Hawthorne wanted his readers to understand that two people who have sinned can seek forgiveness and receive it. Throughout the story many stereotypes are expressed and Hawthorne used the listed stereotypes to express the idea that all people, both pure of heart and evil of soul, commit sins. When Hester, a beautiful, young woman and Dimmesdale a minister have an affair, thus committing a sin, they both provide an example of a cliche that good people make poor decisions. Hawthorne used Hester and Dimmesdale as stereotypes to prove that all people, no matter the morale or disposition, commit
This development of his character can be linked to the personal realization of his sins and the budding awareness of his conscience. Hale evolves from the infamous witch-hunter into a morally-driven human; therefore, he must look at his actions and realize that much of what he has done in Salem does not bear the marks of a saint. His delayed guilt from the condemnations begins to show through in his conversation with Deputy Governor Danforth in the
Within a work of literature there may exists a pair of characters that rely on each other to express their traits in full. They are called foil and Arthur Dimmesdale and Robert Chillingworth are an example of this. Although the story centers around Hester there exists struggle between other individuals. Hawthorne wonderfully alludes to the doctrine of Satan accusing the sinner using these two characters and bring forth a suspenseful conflict. This is also called a juxtapose since they wonderfully contrast showing the extremes of character.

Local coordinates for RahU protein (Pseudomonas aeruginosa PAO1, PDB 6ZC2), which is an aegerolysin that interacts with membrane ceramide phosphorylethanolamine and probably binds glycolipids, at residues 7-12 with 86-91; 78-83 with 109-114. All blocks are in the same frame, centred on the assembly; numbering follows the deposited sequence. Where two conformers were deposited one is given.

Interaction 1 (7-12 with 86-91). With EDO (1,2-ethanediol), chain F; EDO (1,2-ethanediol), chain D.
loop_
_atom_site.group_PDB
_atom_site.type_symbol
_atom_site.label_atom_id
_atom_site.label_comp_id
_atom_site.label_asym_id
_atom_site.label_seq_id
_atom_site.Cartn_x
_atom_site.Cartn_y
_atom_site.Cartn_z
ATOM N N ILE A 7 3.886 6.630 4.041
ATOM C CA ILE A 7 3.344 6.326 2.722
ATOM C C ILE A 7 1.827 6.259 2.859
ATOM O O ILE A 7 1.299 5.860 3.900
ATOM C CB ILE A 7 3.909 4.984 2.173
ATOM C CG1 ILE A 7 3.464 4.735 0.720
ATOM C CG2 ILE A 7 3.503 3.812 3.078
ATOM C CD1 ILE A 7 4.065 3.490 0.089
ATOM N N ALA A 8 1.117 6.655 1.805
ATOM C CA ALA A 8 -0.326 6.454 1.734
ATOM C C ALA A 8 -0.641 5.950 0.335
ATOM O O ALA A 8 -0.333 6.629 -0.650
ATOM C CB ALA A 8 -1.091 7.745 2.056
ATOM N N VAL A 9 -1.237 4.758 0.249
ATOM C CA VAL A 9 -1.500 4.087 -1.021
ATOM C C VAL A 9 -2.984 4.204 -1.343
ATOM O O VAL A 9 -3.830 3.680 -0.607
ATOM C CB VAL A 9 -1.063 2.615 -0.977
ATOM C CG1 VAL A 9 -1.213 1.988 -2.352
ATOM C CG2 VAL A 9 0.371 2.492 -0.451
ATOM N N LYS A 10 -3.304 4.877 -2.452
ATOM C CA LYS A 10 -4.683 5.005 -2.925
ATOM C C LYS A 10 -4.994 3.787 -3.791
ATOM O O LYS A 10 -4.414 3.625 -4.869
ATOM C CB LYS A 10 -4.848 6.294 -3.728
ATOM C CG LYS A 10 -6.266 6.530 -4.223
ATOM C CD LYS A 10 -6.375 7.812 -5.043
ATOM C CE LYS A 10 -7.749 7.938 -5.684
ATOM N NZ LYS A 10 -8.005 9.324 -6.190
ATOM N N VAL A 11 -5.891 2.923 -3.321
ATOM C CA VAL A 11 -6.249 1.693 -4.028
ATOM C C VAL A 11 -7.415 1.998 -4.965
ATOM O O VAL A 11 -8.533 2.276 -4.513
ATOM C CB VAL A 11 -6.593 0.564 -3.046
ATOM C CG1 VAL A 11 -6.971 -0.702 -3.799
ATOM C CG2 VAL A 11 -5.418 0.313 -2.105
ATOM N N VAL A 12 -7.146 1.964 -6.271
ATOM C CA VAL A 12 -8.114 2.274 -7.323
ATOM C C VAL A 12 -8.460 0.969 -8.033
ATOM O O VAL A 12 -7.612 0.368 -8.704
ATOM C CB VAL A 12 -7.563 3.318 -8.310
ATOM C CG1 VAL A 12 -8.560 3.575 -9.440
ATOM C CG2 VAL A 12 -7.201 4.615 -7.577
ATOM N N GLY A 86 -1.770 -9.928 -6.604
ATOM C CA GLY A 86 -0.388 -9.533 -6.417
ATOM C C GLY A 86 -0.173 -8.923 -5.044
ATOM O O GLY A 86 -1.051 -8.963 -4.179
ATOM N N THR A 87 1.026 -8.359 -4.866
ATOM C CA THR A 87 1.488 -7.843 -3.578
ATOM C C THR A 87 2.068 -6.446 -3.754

Hucks guardians, Widow Douglas and Miss Watson, practice Christianity. Huck and Jim on the other hand, believe in superstition: they look for signs for answers rather than God. They look for bad signs in everything; if anything bad happened to them they 're sure to have a sign that was leading to it. Though their superstitions are silly, they do have reason to believe bad things will happen to them: they live in a world where nature is dangerous and people act with hatred. Huck has a realization that the Christian “good’’ isn 't really “good”; they believe Huck will be condemned to hell for saving Jim from slavery.
Both of these characters commit adultery and both live in the same restricted Puritan era. Yet, Hester is publically ashamed, isolated from the Puritan society, and remains a legend, while Abigail is revered, embraced by her society, and in fact is a ruthless woman; Hawthorne 's Hester is the epitome of atonement and morality, while Miller 's Abigail is an illustration of authority in the wrong hands, and the destructive impact jealousy and vengeance can have on a person. The circumstances which both of these women live in play a large role in shaping their characters. Abigail is a pariah in the society who has painful experiences with love, which are major contributing factors in making her resentful. Miller creates an atmosphere of a really restrictive society in Salem.
The story of The Crucible written by Arthur Miller tells the events of John Proctor and the Salem witch trials. John Proctor is a man who is haunted by his guilt of adultery and doesn’t want his good name to be ruined. Throughout the events of John Proctor which have led to the moment wear he tears up his confession that would of save his life but condemned those who didn’t confess or pled guilty to witchcraft. This act is believable for the character of John Proctor as well of his sense of goodness returning. With the events that happen to John Proctor that led to this final noble act is justify with who he is as a person.
Ferreira, a priest and highly respected teacher, opens the story by talking about how being forced into apostasy “was not simply the failure of one individual but a humiliating defeat for the faith itself and for the whole of Europe” (Endo 6). It is thought that the tougher one holds up against an opposing force, true to his/her beliefs, that they will be rewarded for their bravery and courage. The book does a good job of exploring inner dilemmas- using emotions like guilt, fear and anger to explore and amplify these